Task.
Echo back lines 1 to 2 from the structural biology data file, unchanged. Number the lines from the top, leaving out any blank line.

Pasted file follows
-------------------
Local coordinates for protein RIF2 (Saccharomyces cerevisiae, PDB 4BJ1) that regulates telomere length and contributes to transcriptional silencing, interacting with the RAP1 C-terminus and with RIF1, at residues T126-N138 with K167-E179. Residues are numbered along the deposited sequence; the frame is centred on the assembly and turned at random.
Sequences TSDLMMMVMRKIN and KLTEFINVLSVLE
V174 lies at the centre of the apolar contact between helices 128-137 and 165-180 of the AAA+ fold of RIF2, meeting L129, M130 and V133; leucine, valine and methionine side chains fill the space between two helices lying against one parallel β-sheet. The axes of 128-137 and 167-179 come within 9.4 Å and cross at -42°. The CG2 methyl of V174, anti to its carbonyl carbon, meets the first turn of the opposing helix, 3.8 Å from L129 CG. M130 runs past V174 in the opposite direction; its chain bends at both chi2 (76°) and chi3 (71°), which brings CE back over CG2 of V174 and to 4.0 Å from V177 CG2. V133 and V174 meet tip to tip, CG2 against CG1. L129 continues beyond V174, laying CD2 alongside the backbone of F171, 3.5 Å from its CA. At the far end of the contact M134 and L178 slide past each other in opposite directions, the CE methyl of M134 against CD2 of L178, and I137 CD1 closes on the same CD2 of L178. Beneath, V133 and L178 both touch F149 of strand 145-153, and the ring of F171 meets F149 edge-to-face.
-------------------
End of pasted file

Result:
Local coordinates for protein RIF2 (Saccharomyces cerevisiae, PDB 4BJ1) that regulates telomere length and contributes to transcriptional silencing, interacting with the RAP1 C-terminus and with RIF1, at residues T126-N138 with K167-E179. Residues are numbered along the deposited sequence; the frame is centred on the assembly and turned at random.
Sequences TSDLMMMVMRKIN and KLTEFINVLSVLE